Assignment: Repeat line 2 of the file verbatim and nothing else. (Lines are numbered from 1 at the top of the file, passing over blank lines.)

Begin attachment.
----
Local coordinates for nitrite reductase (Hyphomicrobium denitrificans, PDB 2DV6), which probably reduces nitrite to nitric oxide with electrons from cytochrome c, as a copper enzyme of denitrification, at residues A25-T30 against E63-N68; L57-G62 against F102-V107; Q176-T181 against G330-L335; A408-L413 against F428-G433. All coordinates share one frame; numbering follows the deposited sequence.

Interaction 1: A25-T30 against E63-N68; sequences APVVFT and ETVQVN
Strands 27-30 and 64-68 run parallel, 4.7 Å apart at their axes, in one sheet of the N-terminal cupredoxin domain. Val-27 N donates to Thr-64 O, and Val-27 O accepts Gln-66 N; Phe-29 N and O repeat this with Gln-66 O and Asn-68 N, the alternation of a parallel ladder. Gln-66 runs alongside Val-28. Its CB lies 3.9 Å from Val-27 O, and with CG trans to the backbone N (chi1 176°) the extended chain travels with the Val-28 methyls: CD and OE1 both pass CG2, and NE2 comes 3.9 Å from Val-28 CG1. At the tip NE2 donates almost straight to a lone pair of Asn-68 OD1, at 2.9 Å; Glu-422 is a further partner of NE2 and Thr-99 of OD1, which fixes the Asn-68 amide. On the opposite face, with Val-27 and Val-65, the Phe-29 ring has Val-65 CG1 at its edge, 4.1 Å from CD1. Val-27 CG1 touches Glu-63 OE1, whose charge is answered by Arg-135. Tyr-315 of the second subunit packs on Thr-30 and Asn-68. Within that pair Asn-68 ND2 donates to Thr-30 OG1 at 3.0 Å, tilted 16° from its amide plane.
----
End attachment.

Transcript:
Interaction 1: A25-T30 against E63-N68; sequences APVVFT and ETVQVN